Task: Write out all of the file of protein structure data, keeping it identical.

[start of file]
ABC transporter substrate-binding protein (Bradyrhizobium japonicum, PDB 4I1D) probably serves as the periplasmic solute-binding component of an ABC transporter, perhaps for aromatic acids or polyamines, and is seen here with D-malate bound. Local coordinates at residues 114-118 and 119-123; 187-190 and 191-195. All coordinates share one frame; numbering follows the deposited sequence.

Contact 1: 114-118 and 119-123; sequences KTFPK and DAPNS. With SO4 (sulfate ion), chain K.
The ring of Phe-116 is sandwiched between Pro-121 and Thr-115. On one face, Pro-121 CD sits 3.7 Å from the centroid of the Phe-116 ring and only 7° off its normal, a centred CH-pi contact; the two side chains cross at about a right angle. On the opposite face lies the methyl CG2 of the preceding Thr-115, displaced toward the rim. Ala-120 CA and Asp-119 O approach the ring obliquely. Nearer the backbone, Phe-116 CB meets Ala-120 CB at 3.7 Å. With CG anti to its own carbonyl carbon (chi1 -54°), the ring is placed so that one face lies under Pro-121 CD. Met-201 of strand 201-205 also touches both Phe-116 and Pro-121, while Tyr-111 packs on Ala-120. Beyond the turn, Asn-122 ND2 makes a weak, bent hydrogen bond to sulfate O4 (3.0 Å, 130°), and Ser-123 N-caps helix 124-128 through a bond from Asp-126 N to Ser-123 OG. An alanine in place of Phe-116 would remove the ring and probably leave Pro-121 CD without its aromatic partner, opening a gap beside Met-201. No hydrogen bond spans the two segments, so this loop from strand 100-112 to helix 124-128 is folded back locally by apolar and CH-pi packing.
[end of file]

ABC transporter substrate-binding protein (Bradyrhizobium japonicum, PDB 4I1D) probably serves as the periplasmic solute-binding component of an ABC transporter, perhaps for aromatic acids or polyamines, and is seen here with D-malate bound. Local coordinates at residues 114-118 and 119-123; 187-190 and 191-195. All coordinates share one frame; numbering follows the deposited sequence.

Contact 1: 114-118 and 119-123; sequences KTFPK and DAPNS. With SO4 (sulfate ion), chain K.
The ring of Phe-116 is sandwiched between Pro-121 and Thr-115. On one face, Pro-121 CD sits 3.7 Å from the centroid of the Phe-116 ring and only 7° off its normal, a centred CH-pi contact; the two side chains cross at about a right angle. On the opposite face lies the methyl CG2 of the preceding Thr-115, displaced toward the rim. Ala-120 CA and Asp-119 O approach the ring obliquely. Nearer the backbone, Phe-116 CB meets Ala-120 CB at 3.7 Å. With CG anti to its own carbonyl carbon (chi1 -54°), the ring is placed so that one face lies under Pro-121 CD. Met-201 of strand 201-205 also touches both Phe-116 and Pro-121, while Tyr-111 packs on Ala-120. Beyond the turn, Asn-122 ND2 makes a weak, bent hydrogen bond to sulfate O4 (3.0 Å, 130°), and Ser-123 N-caps helix 124-128 through a bond from Asp-126 N to Ser-123 OG. An alanine in place of Phe-116 would remove the ring and probably leave Pro-121 CD without its aromatic partner, opening a gap beside Met-201. No hydrogen bond spans the two segments, so this loop from strand 100-112 to helix 124-128 is folded back locally by apolar and CH-pi packing.